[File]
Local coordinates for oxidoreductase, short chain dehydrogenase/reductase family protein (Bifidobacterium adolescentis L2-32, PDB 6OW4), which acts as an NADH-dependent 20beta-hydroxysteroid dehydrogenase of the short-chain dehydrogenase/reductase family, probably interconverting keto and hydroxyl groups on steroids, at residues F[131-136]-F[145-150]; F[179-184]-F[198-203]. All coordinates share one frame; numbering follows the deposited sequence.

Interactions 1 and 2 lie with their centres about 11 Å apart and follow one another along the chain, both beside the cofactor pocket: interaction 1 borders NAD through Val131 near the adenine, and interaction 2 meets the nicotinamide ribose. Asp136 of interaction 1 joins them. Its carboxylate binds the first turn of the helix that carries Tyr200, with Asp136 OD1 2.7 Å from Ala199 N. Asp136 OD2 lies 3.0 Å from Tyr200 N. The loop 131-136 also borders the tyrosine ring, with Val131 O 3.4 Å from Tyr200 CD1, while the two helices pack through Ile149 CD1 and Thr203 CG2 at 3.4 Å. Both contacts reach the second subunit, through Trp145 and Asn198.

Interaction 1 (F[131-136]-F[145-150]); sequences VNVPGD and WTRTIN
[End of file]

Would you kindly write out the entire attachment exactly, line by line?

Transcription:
Local coordinates for oxidoreductase, short chain dehydrogenase/reductase family protein (Bifidobacterium adolescentis L2-32, PDB 6OW4), which acts as an NADH-dependent 20beta-hydroxysteroid dehydrogenase of the short-chain dehydrogenase/reductase family, probably interconverting keto and hydroxyl groups on steroids, at residues F[131-136]-F[145-150]; F[179-184]-F[198-203]. All coordinates share one frame; numbering follows the deposited sequence.

Interactions 1 and 2 lie with their centres about 11 Å apart and follow one another along the chain, both beside the cofactor pocket: interaction 1 borders NAD through Val131 near the adenine, and interaction 2 meets the nicotinamide ribose. Asp136 of interaction 1 joins them. Its carboxylate binds the first turn of the helix that carries Tyr200, with Asp136 OD1 2.7 Å from Ala199 N. Asp136 OD2 lies 3.0 Å from Tyr200 N. The loop 131-136 also borders the tyrosine ring, with Val131 O 3.4 Å from Tyr200 CD1, while the two helices pack through Ile149 CD1 and Thr203 CG2 at 3.4 Å. Both contacts reach the second subunit, through Trp145 and Asn198.

Interaction 1 (F[131-136]-F[145-150]); sequences VNVPGD and WTRTIN